Northern Ireland's economy will pay price for low wages
"The best possible welfare program is a job." So said Ronald Reagan. Across Left and Right, there would be little disagreement with the basic sentiment.
But what should alarm Left and Right is when work doesn't pay; when it ceases to be the "best possible welfare program".
The traditional answer from the Left is increased welfare spending. From the Right, we are traditionally told that low pay is a necessary working of the free market. Neither addresses the real issue: how to ensure work pays.
In Northern Ireland, we face a particular low-pay problem. One in six workers is among the low paid. We have the lowest levels of private sector pay of any UK region.
It would be easy to dismiss this as another "left-wing" social justice issue. It's not.
Low pay is a drag on our economy. It stifles growth. It increases welfare dependency.
Part of the answer is the Living Wage. The current National Minimum Wage is £6.31. The Living Wage is significantly higher – £7.65 per hour.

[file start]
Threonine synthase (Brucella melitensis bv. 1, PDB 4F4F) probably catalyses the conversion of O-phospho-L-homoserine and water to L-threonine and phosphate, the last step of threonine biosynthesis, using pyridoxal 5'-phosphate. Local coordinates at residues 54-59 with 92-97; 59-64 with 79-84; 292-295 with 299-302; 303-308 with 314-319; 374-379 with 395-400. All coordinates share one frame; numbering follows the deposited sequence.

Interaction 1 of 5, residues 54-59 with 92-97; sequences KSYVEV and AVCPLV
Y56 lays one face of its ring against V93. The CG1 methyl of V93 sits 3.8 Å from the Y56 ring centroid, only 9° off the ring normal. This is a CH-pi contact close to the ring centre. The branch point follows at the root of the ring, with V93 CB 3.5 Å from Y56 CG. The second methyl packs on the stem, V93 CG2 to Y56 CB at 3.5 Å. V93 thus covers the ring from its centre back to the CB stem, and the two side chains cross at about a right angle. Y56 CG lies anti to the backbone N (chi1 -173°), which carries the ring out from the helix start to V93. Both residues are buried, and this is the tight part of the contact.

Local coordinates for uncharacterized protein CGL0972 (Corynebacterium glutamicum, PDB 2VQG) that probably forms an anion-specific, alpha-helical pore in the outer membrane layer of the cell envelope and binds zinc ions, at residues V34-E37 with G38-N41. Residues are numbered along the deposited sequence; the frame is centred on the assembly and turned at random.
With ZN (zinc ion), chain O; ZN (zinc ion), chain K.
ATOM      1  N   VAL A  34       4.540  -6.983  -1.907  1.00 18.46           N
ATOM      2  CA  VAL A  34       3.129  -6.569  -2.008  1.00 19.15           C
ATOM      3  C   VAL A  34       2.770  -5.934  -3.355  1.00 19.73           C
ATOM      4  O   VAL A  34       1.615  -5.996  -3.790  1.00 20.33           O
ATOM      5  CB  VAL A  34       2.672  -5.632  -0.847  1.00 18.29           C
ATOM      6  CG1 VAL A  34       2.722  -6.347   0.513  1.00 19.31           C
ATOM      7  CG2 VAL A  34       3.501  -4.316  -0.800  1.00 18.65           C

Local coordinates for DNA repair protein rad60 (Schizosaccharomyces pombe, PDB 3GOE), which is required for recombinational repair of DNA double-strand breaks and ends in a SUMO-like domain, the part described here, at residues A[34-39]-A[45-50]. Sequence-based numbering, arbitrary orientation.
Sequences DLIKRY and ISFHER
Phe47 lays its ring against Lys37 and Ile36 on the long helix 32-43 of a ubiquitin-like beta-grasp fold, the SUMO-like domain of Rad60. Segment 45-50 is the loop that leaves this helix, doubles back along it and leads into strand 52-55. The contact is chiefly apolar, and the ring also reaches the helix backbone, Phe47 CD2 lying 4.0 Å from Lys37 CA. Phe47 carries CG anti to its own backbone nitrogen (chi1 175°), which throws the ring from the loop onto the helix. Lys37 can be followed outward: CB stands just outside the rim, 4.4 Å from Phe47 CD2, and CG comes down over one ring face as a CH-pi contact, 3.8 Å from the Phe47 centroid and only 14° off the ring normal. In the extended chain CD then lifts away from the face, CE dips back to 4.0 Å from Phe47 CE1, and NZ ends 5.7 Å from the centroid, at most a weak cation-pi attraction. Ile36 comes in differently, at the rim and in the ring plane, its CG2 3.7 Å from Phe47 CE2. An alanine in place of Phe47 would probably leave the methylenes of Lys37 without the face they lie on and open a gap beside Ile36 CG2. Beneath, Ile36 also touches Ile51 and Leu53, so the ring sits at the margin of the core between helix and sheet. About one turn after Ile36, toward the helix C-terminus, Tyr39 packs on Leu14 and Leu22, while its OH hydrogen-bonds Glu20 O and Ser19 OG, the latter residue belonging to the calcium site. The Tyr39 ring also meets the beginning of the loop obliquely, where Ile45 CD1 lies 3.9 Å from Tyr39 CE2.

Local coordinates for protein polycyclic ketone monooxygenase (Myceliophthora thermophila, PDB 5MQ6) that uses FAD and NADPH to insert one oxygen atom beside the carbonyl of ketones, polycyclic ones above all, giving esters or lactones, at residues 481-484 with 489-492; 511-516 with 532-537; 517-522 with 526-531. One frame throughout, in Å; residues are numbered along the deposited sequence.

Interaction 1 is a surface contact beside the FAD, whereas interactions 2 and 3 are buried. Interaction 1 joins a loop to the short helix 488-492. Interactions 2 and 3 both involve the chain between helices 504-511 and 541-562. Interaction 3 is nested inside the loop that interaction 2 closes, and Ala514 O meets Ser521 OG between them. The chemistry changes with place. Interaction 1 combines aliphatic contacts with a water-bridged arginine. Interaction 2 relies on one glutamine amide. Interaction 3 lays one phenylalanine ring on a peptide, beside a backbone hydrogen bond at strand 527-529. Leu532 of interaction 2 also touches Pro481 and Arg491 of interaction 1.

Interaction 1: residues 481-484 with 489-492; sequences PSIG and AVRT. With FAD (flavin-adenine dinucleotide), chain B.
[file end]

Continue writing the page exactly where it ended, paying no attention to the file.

Businesses which have adopted the Living Wage speak enthusiastically about its benefits.
Yes, there is much else that needs to be done to build a prosperous, dynamic economy.
We need to look at the tax burden on firms, how regulation can be improved and streamlined, how energy prices can be made more competitive, how the workforce can be up-skilled.
What we can't do is simply wait for the challenge of low pay to somehow fix itself at some time in the future.
We in Northern Ireland have the highest levels of economic inactivity in the UK, some of the lowest productivity rates in the UK – and the lowest private sector pay in the UK.
We need to radically change this economic landscape.
London mayor Boris Johnson said the Living Wage is "good for London's productivity and growth". Productivity and growth – we need to see both boosted in our regional economy.
It's time for Northern Ireland to listen to Boris.
John McCallister MLA is deputy leader of NI21